Andrew Lamppa: Every day. Pretty much since, I think we agreed on a price maybe late February, early March, and starting in March, the business hockey sticked. We were growing 30% compared to the previous year’s month, and I would come home and tell my wife, I was like, “What am I doing? The restaurant has finally achieved what I’ve been trying to for 14 years, and now we’re under contract to sell.” So we had a lot of difficult conversations about, not necessarily do we back out, I don’t think I seriously went down that road, but it was trying, realizing that I had worked 13 plus years to get to this point and we arrived, and it’s for sale, or it’s under contract.
Andrew Lamppa: So yeah, we talked a lot about that. The restaurant just became very profitable starting … January, February’s usually pretty slow in the restaurant business in Michigan, but once March came, we were doing great. But I kept remembering the struggles. I’m not the best at managing people, and with 25 employees, you’re really just managing people at that point. I also knew that at any point, something could change. They could do road construction in front of our restaurant or something like that, and everything could change. So I knew, you want to sell a restaurant when it’s doing good and growing and growing a lot, so that was a driving factor. Plus, at that point, we knew we were pregnant with our second child, and I knew that it just felt like the right thing to do for the family to call it good on this first tenure of my life and move on to something else.
Andrew Lamppa: But it was difficult. I’m not going to lie, it was very emotionally trying, because I wasn’t working much those last three months before we sold it, because we had managers and tons of employees and a pretty good retention rate for staff, and growing sales and huge profitability. It was really emotional those last few months.
John Warrillow: And that was about a year ago now, right?
Andrew Lamppa: Yep, exactly a year ago.
John Warrillow: Yeah. So as we sit here now, spring 2019, how do you reflect on the same sort of idea today, given a year’s worth of water under the bridge?
Andrew Lamppa: Mm-hmm (affirmative). I’m thankful we got to close. I think I read a Forbes article that said 90% of business listings never sell, and I think that number’s probably worse for restaurants, especially restaurants that are just independently operated. So I know, if I wouldn’t have, who knows what it’d be? Hopefully we’d still be growing and it’d be great, but I didn’t love my position in the business. It didn’t use my strengths. It was really difficult to turn that business around after not wanting to own it for ten plus years to then almost go all in continually to improve it. But I knew I didn’t have another option.
Andrew Lamppa: So it is, I’m thankful that we are out. It is still difficult sometimes. A, the community that I had, I had employees who I considered my friends. I had some purpose to my day, we’ll say. We did good stuff. I know a number of customers are disappointed that I sold. I tried to really separate myself from the business in the last two years, because I didn’t want it to be Andrew’s restaurant that was being sold, I wanted it to be Noble Restaurant, and I didn’t want prospective buyers to be like, “Well, if Andrew’s not out there BSing with the customers or pouring coffee, will they come back?”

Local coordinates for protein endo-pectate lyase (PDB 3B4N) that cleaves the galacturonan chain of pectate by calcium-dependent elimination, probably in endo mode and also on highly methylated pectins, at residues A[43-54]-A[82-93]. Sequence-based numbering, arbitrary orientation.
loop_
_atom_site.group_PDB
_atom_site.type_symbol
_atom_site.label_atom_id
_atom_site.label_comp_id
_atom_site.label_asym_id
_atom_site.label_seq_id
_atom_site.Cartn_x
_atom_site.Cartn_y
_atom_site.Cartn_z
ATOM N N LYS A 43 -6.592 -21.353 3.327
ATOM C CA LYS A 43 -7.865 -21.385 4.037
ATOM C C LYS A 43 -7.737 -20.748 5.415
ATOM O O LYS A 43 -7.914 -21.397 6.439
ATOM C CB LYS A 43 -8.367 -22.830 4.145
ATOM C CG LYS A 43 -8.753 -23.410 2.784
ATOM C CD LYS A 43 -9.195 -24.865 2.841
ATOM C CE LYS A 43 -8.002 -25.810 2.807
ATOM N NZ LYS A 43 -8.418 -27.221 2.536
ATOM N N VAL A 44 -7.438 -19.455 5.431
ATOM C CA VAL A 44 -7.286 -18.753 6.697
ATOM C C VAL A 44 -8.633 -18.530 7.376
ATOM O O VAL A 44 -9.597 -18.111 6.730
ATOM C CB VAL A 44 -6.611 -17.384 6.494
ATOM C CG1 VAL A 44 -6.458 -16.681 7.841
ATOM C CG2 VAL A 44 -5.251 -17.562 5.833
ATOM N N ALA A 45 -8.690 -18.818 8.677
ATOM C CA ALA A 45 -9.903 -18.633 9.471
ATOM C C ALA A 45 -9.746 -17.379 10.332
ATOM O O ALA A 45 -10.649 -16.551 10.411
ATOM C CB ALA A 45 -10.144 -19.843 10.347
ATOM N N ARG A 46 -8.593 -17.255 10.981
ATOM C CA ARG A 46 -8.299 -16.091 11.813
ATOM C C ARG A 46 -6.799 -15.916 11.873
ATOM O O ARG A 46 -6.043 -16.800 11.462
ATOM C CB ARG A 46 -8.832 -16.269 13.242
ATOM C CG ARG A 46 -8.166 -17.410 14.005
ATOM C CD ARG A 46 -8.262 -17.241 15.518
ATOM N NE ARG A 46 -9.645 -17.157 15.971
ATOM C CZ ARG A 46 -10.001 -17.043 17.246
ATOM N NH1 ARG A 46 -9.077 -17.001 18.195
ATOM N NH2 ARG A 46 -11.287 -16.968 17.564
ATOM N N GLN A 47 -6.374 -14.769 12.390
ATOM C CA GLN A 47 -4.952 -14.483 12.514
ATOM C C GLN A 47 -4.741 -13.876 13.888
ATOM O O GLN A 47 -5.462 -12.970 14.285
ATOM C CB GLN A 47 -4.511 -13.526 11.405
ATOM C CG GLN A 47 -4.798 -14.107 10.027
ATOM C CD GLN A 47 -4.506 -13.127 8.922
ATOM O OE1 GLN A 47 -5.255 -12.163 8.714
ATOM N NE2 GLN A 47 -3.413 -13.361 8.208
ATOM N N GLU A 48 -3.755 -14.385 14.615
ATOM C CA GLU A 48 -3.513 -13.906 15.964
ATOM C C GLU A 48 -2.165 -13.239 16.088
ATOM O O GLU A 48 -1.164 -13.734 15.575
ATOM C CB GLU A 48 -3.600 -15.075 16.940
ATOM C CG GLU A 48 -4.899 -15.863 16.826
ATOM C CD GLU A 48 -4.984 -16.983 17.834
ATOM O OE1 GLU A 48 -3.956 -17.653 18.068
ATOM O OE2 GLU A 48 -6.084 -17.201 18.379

Andrew Lamppa: So I made that clear distinction that I’m not going to be the guy walking around chatting with everyone. I’m going to walk in my office, do my thing, leave, say hi. I’m not going to be rude, but I tried to separate myself from the business. But it still, it was a home for 13 or 14 years. I still go back there maybe once a month for breakfast or do take-out or something. It’s still a little emotional. But I’m super thankful. They did a great job with the transition. They made all the transitioning, all the behind the scenes stuff really good. I think I still have a pretty good relationship with the organization.
John Warrillow: How long did you have to work in the restaurant after selling it?
Andrew Lamppa: Sold on a Tuesday, and I think, like 12 days.
John Warrillow: Wow, that is incredible. I’m surprised that you were able to get out so easily and so quickly.
Andrew Lamppa: Well, they did a great job with changing internet and telephone and utilities. I would literally get e-mails saying, “Hey, your music service provider’s been changed,” and this and that, so that transition was, they did it almost flawlessly and quickly.
John Warrillow: How did they lock in your general manager, the person who is running the company day to day?
Andrew Lamppa: About two months before our expected sales date, she tells me, “Hey, come July, I’m moving to Florida.” So that was one of the hiccups that we had to get through. I told them, I think probably mid-April, I was like, “Just a heads up, my manager, she’ll be with you for just about a month and then she’s leaving town.” I thought that was going to cancel the deal, for sure. It did not. They knew about it, they knew that they had to … And their plan was, I think, to bring in other managers that they had trained in other restaurants there and work with my manager. But once they knew that, they knew that they would be replacing said manager.
Andrew Lamppa: So that went the way it did. I’m not going say there weren’t some missteps. They struggled, as I think most transitions do, the first month or so with losing some staff and just integrating my business into the way they do what they do. But yeah, I was only there 12 days. I had family vacation on the 4th, 4th of July, and I told them, “I want to be done by whatever, that Monday or that Sunday,” so we closed the deal two weeks before that, and I worked my last weekend. I had a little bit of a consulting payout through the end of the year, and I was thinking, “Oh, I’m going to get called multiple times a day. I’ll have to swing by there,” so on and so forth. They called me once during that seven month period, and then called me one other time in early January after the consulting agreement, but no big deal.